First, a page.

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African Journal of Food, Agriculture, Nutrition and Development
Rural Outreach Program
ISSN: 1684-5358
EISSN: 1684-5374
Vol. 14, No. 2, 2014, pp. 8602-8614
Bioline Code: nd14016
Full paper language: English
Document type: Research Article
Document available free of charge

African Journal of Food, Agriculture, Nutrition and Development, Vol. 14, No. 2, 2014, pp. 8602-8614

 en MICROBIAL AND PRESERVATIVE SAFETY OF FRESH AND PROCESSED FRUIT SALADS, FRUIT SOFT DRINKS AND JAM IN KENYA
Olielo, T.K.

Abstract

Fresh fruits provide vitamins A and C which are anti-oxidants and other phytochemicals that form a healthy diet and lower the risk of cancer and chronic heart diseases. Kenya’s horticulture production provides 3.82 million tonnes of fruits and vegetables to the local market and 0.13 million tonnes to export market. Thirty percent is lost annually due to lack of transport and processing. The FAO/WHO Expert consultation has recommended a daily intake of at least 400g of fruit and vegetables which means at least 200g fruit per capita per day. In Eastern Africa, fruit consumption is less than 50g of fruit per adult per day. Consumer confidence is eroded by poor hygienic conditions in growing, handling or transporting the produce. Processing fruit by drying loses up to 88% of water and yielding a product safe for storage and results in a more intense flavour. Canning involves sterilization. Common preservatives used in fruit processing are benzoic acid and sulphates. The objective of this research was to assess safety of fresh and processed fruit products marketed in Kenya in terms of content of microorganisms, and residual chemical preservatives compared to FAO/WHO Codex standards and Kenya standards. The products were tested according to AOAC Official Methods of Analysis for total plate count, Staphylococcus aureus check for this species in other resources , yeast and mould, coliforms as well as benzoic acid and sulphurous acid. Results showed that chilled fresh juice had nil coliforms while processed fruit and fruit drinks from supermarkets had nil total plate count and, therefore, met safety requirements. Unrefrigerated fresh fruit salad in street kiosks had coliforms in the range 0.50 x102 to 2.10 x103 cfu per g. All processed fruit products apart from strawberry jam had levels of microorganisms and preservatives below the maximum residue limits. The strawberry jam had sulphurous acid at 133 ppm which is above 100 ppm, the maximum residue limit. The producers and traders of fresh fruit and the processers should implement quality management practices and safety standards in farming, fresh fruit, processing and storage. This is to ensure safety, enhance consumption of fruits and fruit products for health of consumers and eliminate wastage.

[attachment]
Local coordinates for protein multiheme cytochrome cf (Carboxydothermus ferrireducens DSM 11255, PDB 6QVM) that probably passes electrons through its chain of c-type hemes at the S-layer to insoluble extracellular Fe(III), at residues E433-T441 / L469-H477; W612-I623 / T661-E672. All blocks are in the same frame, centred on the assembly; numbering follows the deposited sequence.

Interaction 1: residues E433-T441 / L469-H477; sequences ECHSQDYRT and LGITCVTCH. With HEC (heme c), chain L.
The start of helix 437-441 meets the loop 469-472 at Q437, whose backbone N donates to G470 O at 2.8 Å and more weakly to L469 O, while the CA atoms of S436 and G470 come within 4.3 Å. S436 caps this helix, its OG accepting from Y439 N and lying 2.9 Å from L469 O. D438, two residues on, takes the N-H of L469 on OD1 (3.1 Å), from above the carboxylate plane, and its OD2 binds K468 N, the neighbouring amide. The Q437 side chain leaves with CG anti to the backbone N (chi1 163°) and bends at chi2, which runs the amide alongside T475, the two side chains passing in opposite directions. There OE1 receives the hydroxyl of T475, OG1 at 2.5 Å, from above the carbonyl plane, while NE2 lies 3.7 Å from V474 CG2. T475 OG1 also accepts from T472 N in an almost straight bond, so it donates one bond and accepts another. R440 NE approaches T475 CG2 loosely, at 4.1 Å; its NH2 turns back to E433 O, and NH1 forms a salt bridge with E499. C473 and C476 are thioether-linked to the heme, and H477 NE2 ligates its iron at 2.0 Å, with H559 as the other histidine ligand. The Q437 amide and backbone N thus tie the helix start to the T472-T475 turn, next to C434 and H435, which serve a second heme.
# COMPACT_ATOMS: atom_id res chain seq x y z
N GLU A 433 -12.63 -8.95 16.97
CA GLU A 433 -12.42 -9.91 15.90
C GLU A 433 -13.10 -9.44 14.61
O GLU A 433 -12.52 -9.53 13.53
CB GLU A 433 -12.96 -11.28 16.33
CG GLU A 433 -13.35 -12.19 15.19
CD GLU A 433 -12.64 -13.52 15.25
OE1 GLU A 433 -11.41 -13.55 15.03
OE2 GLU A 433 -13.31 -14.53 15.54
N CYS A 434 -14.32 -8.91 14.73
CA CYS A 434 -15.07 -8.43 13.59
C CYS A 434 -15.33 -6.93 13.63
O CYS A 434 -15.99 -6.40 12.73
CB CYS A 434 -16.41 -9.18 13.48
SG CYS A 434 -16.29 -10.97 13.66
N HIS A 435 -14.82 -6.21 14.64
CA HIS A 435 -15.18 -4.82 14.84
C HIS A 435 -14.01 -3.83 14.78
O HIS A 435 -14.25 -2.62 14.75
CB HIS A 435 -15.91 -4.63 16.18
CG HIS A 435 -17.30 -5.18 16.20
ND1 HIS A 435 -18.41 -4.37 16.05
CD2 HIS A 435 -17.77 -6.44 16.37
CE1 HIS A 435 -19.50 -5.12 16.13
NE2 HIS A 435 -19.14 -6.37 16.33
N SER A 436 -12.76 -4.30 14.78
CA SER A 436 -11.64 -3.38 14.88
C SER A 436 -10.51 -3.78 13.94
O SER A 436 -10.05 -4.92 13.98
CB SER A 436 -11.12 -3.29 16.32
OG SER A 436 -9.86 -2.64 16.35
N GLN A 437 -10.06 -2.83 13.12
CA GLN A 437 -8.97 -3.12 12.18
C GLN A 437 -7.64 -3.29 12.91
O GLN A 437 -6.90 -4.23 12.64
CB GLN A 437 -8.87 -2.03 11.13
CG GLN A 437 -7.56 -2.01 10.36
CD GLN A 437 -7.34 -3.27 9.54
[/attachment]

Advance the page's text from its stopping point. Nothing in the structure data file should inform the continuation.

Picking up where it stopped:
Keywords
Fresh fruit; vitamins; spoilage; preservation

 
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